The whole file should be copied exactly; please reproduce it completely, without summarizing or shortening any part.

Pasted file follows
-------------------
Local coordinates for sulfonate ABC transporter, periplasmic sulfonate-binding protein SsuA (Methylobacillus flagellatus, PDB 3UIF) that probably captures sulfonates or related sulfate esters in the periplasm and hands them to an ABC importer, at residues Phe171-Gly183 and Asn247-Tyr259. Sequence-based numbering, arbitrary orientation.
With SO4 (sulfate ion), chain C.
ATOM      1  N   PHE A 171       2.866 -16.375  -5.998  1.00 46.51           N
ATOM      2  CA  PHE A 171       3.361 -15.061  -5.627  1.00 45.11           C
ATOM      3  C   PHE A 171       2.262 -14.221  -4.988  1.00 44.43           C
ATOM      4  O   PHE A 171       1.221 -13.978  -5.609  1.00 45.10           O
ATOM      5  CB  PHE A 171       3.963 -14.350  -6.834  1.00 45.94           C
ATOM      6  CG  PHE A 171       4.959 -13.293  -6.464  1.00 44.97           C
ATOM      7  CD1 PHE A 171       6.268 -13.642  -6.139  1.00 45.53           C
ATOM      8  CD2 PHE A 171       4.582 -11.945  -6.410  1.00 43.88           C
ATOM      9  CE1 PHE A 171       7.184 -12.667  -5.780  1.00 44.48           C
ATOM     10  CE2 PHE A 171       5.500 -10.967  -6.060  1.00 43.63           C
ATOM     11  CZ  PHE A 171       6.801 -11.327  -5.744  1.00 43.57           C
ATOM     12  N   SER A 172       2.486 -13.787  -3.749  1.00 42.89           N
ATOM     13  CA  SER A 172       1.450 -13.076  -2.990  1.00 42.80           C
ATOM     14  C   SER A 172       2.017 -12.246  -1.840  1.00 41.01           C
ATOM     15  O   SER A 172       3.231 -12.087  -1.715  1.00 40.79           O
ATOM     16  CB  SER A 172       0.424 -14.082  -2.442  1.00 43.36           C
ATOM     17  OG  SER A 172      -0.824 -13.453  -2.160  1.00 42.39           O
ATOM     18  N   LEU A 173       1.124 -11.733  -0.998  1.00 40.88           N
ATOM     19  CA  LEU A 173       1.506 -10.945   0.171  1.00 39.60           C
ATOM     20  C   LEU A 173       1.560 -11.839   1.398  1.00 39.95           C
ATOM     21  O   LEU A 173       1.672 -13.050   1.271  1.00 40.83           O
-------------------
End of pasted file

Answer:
Local coordinates for sulfonate ABC transporter, periplasmic sulfonate-binding protein SsuA (Methylobacillus flagellatus, PDB 3UIF) that probably captures sulfonates or related sulfate esters in the periplasm and hands them to an ABC importer, at residues Phe171-Gly183 and Asn247-Tyr259. Sequence-based numbering, arbitrary orientation.
With SO4 (sulfate ion), chain C.
ATOM      1  N   PHE A 171       2.866 -16.375  -5.998  1.00 46.51           N
ATOM      2  CA  PHE A 171       3.361 -15.061  -5.627  1.00 45.11           C
ATOM      3  C   PHE A 171       2.262 -14.221  -4.988  1.00 44.43           C
ATOM      4  O   PHE A 171       1.221 -13.978  -5.609  1.00 45.10           O
ATOM      5  CB  PHE A 171       3.963 -14.350  -6.834  1.00 45.94           C
ATOM      6  CG  PHE A 171       4.959 -13.293  -6.464  1.00 44.97           C
ATOM      7  CD1 PHE A 171       6.268 -13.642  -6.139  1.00 45.53           C
ATOM      8  CD2 PHE A 171       4.582 -11.945  -6.410  1.00 43.88           C
ATOM      9  CE1 PHE A 171       7.184 -12.667  -5.780  1.00 44.48           C
ATOM     10  CE2 PHE A 171       5.500 -10.967  -6.060  1.00 43.63           C
ATOM     11  CZ  PHE A 171       6.801 -11.327  -5.744  1.00 43.57           C
ATOM     12  N   SER A 172       2.486 -13.787  -3.749  1.00 42.89           N
ATOM     13  CA  SER A 172       1.450 -13.076  -2.990  1.00 42.80           C
ATOM     14  C   SER A 172       2.017 -12.246  -1.840  1.00 41.01           C
ATOM     15  O   SER A 172       3.231 -12.087  -1.715  1.00 40.79           O
ATOM     16  CB  SER A 172       0.424 -14.082  -2.442  1.00 43.36           C
ATOM     17  OG  SER A 172      -0.824 -13.453  -2.160  1.00 42.39           O
ATOM     18  N   LEU A 173       1.124 -11.733  -0.998  1.00 40.88           N
ATOM     19  CA  LEU A 173       1.506 -10.945   0.171  1.00 39.60           C
ATOM     20  C   LEU A 173       1.560 -11.839   1.398  1.00 39.95           C
ATOM     21  O   LEU A 173       1.672 -13.050   1.271  1.00 40.83           O